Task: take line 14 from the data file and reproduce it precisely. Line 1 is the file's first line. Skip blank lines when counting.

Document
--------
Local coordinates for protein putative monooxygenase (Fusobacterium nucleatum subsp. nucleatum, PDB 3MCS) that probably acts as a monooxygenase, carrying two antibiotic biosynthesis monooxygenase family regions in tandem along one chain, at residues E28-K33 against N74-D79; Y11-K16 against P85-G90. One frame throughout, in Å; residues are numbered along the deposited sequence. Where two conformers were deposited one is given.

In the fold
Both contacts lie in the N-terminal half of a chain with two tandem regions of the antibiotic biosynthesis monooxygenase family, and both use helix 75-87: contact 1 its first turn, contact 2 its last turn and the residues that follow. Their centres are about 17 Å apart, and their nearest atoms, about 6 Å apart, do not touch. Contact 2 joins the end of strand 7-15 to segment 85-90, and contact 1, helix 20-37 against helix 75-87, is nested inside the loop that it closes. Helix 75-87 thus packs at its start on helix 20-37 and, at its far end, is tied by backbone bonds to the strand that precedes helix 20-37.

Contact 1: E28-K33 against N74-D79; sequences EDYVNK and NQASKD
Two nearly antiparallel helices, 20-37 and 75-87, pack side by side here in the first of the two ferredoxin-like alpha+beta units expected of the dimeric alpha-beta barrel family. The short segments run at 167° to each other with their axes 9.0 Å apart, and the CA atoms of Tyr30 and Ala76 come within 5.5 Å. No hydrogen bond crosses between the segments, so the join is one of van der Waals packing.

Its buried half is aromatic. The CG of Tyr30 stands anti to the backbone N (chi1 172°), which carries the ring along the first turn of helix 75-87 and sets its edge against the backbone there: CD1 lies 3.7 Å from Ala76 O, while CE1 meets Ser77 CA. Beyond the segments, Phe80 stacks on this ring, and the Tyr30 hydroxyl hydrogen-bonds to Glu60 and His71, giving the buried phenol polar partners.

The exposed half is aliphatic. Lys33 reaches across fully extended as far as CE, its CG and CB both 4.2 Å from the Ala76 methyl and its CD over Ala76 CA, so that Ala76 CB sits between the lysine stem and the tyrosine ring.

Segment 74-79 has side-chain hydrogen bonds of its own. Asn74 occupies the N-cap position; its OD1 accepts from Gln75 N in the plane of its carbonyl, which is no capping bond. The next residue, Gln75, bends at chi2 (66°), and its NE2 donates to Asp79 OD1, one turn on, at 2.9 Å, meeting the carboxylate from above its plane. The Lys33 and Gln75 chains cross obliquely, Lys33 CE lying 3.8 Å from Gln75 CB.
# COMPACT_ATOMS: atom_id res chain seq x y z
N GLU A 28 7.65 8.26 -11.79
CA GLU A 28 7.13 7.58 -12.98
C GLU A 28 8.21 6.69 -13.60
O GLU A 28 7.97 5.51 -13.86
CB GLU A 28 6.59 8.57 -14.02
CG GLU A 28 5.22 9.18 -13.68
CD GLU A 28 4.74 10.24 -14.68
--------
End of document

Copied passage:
CB GLU A 28 6.59 8.57 -14.02